The unforgettable May 18 Gwangju Incident
The unforgettable May 18 Gwangju Incident
  • 유정은 기자
  • 승인 2008.05.06 00:00
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 On May 18, 1980 citizens of Gwangju took to the streets. They were shouting for democracy, claiming their right to freedom, and protesting against the injustice of military rule. From then to May 27, the people of Gwangju dedicated themselves to establishment of grassroot democracy: this incident is now known as the May 18 Gwangju Democratization Movement.

Although this was an important first step, the process toward democracy was not smooth, and events leading up to this incident are .equally important to understand. After President Park Chung-hee was assassinated on October 26, 1979, ending his 18 years rule, the growing power of the Republic of Korea Army General Chun Doo-hwan led him to take control of the government through a coup d’etat on December 12. As the new military regime tried to prolong his dictatorial rule, thousands of citizens and students held a demonstration at the Seoul Station on May 15, 1980 calling for abolishment of martial law and the withdrawal of the Chun Doo-hwan and his followers.

In a harsh response, the military government expanded martial law to the whole nation and elevated the level of suppression of democratic forces by arresting student leaders and shutting down schools by force.

On May 18, 1980 about 200 Chonnam National University students protested at the gate of the university against its closing, hurling stones at paratroopers who were blocking the gate. The paratroopers responded with violent measures. Citizens became infuriated by the violence and the number of protesters rapidly increased, exceeding 100,000 by May 20. As the conflict escalated, the army suddenly began to use gunfire, killing unknown numbers of citizens near the Gwangju Station on May 20.

The violence climaxed on May 21. After the army fired at a crowd of protesters gathered at front of the Jeonnam Provincial Office, which led to many casualties, citizens began to arm themselves with rifles and carbines taken from armories and police stations in nearby towns for their own defense. During this period, the army blocked all transportation routes and means of communication going in and out of the city.

On May 22, citizens formed the Citizens Settlement Committee to calm the incident. The committee negotiated with the army, demanding the release of imprisoned citizens and compensation for victims. But the ruthless massacre by the army continued. Innocent victims ranging from little children to adult citizens were indiscriminately injured and killed.

This democratization movement was denounced as a rebellious uprising during the time of Chun Doo-hwan’s administration, but in 1988 the National Assembly held a public hearing on the Gwangju massacre and officially renamed the incident as May 18 Gwangju Democratization Movement.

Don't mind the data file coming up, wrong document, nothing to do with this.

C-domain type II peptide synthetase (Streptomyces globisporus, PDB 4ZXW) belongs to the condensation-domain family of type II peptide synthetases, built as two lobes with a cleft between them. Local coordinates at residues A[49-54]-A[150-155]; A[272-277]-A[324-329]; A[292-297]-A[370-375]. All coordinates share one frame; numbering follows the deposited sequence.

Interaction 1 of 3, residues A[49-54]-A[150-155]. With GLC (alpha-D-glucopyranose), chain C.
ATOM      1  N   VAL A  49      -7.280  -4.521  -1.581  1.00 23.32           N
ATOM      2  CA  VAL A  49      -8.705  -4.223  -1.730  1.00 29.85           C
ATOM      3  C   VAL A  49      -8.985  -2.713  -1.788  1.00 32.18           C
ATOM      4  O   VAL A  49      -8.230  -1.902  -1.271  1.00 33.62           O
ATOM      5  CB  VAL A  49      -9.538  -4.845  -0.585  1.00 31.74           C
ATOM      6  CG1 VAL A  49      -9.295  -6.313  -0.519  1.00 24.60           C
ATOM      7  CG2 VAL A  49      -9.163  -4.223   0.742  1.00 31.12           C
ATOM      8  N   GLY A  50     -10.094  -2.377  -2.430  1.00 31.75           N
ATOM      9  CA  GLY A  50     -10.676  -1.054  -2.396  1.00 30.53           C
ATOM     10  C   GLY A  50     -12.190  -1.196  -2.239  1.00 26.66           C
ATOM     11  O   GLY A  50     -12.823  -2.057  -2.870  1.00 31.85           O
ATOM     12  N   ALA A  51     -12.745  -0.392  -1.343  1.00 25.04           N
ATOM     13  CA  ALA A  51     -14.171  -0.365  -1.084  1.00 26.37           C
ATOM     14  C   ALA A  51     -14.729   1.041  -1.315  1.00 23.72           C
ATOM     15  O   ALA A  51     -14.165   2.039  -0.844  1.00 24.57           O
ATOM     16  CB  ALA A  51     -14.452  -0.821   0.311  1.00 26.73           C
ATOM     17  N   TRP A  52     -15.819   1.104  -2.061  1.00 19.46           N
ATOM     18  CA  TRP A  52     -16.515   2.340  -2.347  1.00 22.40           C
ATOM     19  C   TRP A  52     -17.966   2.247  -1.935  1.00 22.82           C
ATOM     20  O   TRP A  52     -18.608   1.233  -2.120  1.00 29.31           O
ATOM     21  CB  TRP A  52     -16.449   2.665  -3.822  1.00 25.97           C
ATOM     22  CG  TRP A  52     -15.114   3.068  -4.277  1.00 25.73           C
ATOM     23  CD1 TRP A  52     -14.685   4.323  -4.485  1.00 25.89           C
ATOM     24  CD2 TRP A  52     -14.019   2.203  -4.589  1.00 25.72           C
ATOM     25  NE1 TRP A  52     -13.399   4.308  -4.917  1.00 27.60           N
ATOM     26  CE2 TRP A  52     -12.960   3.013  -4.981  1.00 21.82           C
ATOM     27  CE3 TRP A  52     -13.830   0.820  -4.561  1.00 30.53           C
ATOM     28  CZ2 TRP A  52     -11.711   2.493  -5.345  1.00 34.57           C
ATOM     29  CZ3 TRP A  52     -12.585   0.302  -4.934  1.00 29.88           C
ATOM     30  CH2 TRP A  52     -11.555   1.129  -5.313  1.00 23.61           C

In 1995, the National Assembly passed the Special Law on May 18 Gwangju Democratization Movement, which enabled the prosecution of those responsible for the coup d’etat of December 12 and the ensuing massacre in Gwangju. In 1997, May 18 was declared an official memorial day.

The May 18 Memorial Foundation states that the May 18 Gwangju Democratization Movement is a product of Republic of Korea’s voluntary popular movement that has continued in Korean national history. It is in the line with the March 1 Korean Independence Movement, which did not opposed Japanese imperialism and the April 19 Movement, which instigated abolishment of the Rhee Syng-man dictatorship. The May 18 Democratization Movement reaffirmed that the masses can be a driving force for the development of a democratic society. The movement was also a watershed in Korea’s history in pushing forward the country’s democratization and the people’s autonomous unification, as well as the evolution of society towards the advancement of an equal society.

Although the May 18 Democratization Movement was defeated by the bloody suppression of the government, it openly revealed the immorality of the Chun administration and it further opened people’s eyes on the military government that had taken power by illegal military force. Eventually this event was recognized as an active exercise of the national people’s right to resist tyranny and unjust authority.

The May 18 Gwangju Democratization Movement is now embraced as everyone’s legacy, and symbolizes the noble value of Korean history for the sake of the realization of solidarity among communities.





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